At long last, some good news!
President Trump’s visit to the United Kingdom was very successful and has given the British people a much needed boost in the midst of Brexit.
The British would probably have been ok even without the US, but Trump’s promise of a trade deal couldn’t have come at a better time. Mrs. May ceases to be prime minister at the end of the week, having failed in her bid to do a “deal” with Europe. (She will continue in a caretaker role until a new leader of the Conservative Party is chosen.)
Mr. Trump made the effort to talk to Boris Johnson and to meet with both Jeremy Hunt and Michael Gove, the three most likely men to replace Mrs. May. He already knew the first two. He also spent some time with Nigel Farage, leader of the Brexit party. Mr. Trump is firmly on the side of Brexit, which will put a dent in the European Union, arguably America’s greatest trade rival.
Some voices were raised against Trump. PBS said the “streets were flooded” with demonstrators. 250,000 were expected; 75,000 turned up, according to organizers. Others felt the number was considerably less. Hardly a flood! An opinion poll found that 46% of the British people supported the visit; only 40% were against. Those numbers were a lot better than on his previous visit. People have seemingly become aware that he is in favor of a strong, individual nation state, and against globalization.
He was well received by the royal family, in spite of the revelation of a negative comment made by Meghan Markle prior to her marriage to Prince Harry.
Criticism from London’s mayor, Sadiq Khan, continues but it did not influence anybody else. Mr. Khan, a Muslim, began his spat with Trump when the president introduced curbs on immigrants from Muslim countries. His negativity only strengthens how actor John Cleese described London a few days ago as a non-English city – it’s unlikely to be in step with the rest of the country from now on. Jeremy Corbyn was another critical voice. The leader of the Labor Party seems happy to meet with terrorist leaders but not with the US president.
President Trump extolled the virtues of the Anglo-American alliance, two nations that have been the greatest alliance in history. It took Robert Tuttle, a former US Ambassador to the UK on Sky TV, to add another three countries: “Canada, Australia and New Zealand.” The Australian prime minister sat behind the Queen and President for the celebrations commemorating D-Day. The Canadian prime minister was also present. All three countries contributed to the D-Day landings.
There are now two clearly defined ideas when it comes to the future of the western world. Angela Merkel gave the commencement speech at Harvard University. Her priority is still globalization. While Trump’s speeches in England were all about the nation state. Comments posted to websites talked about role reversal – that Merkel believes in freedom while Trump is for fascism. Such comments show people’s ignorance. Nationalism is a far cry from fascism. And fascism is more likely to come out of the EU than the US. Too many people on the left are too quick to label a conservative “fascist.”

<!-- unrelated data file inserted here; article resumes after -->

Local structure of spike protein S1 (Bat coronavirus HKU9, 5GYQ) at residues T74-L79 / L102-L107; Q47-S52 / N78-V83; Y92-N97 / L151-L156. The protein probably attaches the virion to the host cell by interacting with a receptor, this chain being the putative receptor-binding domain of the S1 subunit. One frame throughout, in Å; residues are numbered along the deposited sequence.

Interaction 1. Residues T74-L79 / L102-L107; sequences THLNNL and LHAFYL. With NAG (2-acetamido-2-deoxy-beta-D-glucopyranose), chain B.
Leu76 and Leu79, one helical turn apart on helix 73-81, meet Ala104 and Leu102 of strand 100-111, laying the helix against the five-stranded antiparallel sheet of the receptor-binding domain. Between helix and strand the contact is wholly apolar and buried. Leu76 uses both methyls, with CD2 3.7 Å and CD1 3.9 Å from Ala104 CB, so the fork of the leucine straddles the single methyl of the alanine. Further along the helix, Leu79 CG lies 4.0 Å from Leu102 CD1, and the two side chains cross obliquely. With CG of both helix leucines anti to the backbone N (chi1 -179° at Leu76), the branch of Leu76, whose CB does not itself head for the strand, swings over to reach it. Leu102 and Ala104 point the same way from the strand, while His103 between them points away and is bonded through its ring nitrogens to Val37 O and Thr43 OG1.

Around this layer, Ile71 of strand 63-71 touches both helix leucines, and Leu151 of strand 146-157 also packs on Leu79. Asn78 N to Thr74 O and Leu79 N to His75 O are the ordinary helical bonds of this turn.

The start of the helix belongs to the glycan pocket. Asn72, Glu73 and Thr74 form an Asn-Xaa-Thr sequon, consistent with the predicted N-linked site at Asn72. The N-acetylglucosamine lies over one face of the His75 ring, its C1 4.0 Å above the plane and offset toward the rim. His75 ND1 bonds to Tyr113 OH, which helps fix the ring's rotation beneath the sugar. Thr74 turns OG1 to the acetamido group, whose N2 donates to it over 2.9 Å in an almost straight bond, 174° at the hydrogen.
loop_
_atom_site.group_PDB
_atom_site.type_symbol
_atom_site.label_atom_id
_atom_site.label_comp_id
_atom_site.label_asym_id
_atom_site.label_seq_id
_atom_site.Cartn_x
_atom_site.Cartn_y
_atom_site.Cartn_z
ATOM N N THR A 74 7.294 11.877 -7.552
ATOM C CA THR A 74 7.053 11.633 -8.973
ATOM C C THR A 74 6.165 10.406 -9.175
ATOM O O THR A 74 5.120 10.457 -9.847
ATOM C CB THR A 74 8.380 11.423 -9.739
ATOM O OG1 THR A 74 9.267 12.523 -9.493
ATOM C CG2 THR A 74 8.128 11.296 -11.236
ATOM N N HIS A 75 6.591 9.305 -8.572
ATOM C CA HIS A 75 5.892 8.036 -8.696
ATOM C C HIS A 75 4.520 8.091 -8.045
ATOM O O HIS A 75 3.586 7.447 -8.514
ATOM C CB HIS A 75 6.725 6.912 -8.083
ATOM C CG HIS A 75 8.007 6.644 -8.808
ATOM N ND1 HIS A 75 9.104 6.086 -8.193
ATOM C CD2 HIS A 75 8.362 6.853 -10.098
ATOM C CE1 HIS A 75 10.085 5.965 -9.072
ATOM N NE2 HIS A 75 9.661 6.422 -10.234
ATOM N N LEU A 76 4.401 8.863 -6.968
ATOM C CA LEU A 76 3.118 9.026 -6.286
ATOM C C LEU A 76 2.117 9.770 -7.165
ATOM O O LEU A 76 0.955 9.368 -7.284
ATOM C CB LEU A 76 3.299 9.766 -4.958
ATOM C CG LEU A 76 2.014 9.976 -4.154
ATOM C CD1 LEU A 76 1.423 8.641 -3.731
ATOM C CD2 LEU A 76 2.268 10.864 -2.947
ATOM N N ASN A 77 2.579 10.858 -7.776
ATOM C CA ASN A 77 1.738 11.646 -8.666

Other challenges lie ahead. Britain is in the midst of a constitutional crisis; the US seems headed for one.
Britain’s is all to do with Brexit. And the referendum on the subject was won three years ago by supporters of the country leaving the EU. Parliament will not support the British people’s vote and, instead, is split between those who support Brexit with a deal and those who wish to remain members of the EU. Those supporting Brexit with a deal are not facing reality as the EU will not give them a deal it could accept. The uncertainty has gone on for three years, eroding any respect for Britain that the EU might have had. If they upset the EU any more, they may find themselves kicked out of the organization.
On the anniversary of D-Day today, June 6th, the Daily Express Head of News, Paul Baldwin, mused on the anniversary of the landings: “It’s interesting and quite moving to think that 75 years ago today one of the biggest armadas ever assembled was about to set off and head for northern France and liberate Europe from the yoke of Nazism. And we’re now seeing 75 years later that Britain is, at best, tolerated by our European neighbors and at worst, possibly despised.” (Daily Express 6/6)
Not only is there uncertainty over Brexit. There is also uncertainty over who will replace Mrs. May as PM. The choice is most undemocratic.
“At some point in June or July roughly 124,000 people in Britain can expect to receive a ballot paper in the post. It will offer them the names of two Conservative MPs (members of parliament). The one they select will, shortly thereafter, enter 10 Downing Street as prime minister. The rest of Britain’s 66 million inhabitants will have no say whatsoever.” (“The Referendums and the damage done,” The Economist, 6/1).
The new leader will serve out the term of this government. Then he will have to stand for election with everyone else and may be defeated. More uncertainty.
The US has a constitutional crisis pending, as most Democrats want President Trump to be impeached, claiming his behavior warrants this. More likely, it’s because they know there is no prospect of winning the 2020 election and want to find some way to get rid of him so that a Democrat is more likely to win. In other words, it’s all politics.
But, the process of impeachment would damage the US considerably. Financial markets hate instability. Trump has been good for business; any attempt to remove him would likely have a negative effect on the economy.
So, both countries may have constitutional crises’ at the same time.
This would make ineffective the famed Anglo-American alliance, upon which the free world has been largely built.